During a Halifax Regional School Board's policy committee meeting, members agreed that a hands-off approach might be best to deal with school dress codes.
Earlier this month students in Montreal protested a dress code that forbids crop tops and any clothes considered too short, too tight or too tattered.
In 2012 an Eastern Passage school banned yoga pants. Last spring a Truro Junior High student was told her shorts were too short, and just last month a Moncton teen was sent home for wearing clothes that exposed her shoulders.
Halifax Regional School Board member Christy Linders says each spring new problems with dress codes arise.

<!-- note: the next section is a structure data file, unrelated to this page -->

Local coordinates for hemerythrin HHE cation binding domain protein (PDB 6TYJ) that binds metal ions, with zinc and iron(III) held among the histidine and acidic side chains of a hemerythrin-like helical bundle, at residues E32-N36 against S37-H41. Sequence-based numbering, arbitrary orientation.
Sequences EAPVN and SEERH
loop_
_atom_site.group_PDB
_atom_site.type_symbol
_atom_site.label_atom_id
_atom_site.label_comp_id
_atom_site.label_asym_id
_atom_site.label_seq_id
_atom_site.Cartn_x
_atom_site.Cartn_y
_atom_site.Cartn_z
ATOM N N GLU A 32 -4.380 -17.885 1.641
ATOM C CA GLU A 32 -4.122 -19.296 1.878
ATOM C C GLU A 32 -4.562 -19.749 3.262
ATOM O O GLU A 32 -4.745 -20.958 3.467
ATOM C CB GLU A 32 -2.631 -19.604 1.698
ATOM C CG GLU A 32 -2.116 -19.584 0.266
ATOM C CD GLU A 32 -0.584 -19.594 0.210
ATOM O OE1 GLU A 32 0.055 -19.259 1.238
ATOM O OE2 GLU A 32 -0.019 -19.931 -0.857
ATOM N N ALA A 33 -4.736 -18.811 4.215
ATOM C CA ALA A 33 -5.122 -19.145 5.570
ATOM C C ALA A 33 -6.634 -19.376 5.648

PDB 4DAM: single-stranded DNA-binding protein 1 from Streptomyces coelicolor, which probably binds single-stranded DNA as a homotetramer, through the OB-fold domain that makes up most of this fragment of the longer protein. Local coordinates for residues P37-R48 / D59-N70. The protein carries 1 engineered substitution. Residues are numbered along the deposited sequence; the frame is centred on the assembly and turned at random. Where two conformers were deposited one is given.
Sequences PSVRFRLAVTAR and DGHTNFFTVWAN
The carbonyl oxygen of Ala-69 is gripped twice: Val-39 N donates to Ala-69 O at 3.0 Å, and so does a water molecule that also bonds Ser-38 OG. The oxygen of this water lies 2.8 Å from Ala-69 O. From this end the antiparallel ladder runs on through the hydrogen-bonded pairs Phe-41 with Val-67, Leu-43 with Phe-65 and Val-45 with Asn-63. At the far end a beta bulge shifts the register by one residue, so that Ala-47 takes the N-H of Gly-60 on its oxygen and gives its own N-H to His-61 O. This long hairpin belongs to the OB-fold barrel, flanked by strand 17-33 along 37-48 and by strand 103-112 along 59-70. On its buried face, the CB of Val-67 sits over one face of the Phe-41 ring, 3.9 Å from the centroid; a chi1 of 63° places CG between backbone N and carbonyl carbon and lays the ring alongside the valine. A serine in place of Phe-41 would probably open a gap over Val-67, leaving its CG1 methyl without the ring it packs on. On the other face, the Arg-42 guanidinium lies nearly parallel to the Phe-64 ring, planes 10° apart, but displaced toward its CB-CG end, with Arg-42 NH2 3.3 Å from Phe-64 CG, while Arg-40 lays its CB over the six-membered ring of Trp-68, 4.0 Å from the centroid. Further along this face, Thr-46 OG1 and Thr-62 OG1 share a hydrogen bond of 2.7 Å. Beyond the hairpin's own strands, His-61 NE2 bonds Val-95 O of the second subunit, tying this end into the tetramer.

"There's two things that can happen: they can be too ambiguous and people can have different perceptions of what the words mean in them or perhaps they can be too prescriptive and either one can cause an issue," she says.
Right now there isn't one dress code that applies across the board.
Individual schools enact dress codes that they feel fit with their community.
Wednesday night, the Halifax school board heard that this school-by-school approach is common at many other boards.
Members agreed things should stay as is for now, especially because a new province-wide code of conduct is coming into effect in September.
It specifically doesn't include dress codes, saying they can be discriminatory.
Linders asked board staff for a report on how other cities deal with dress codes.
The report found Halifax's approach is quite common: leave dress codes up to individual schools. That approach will likely continue, especially come September when a new provincial code of conduct takes effect.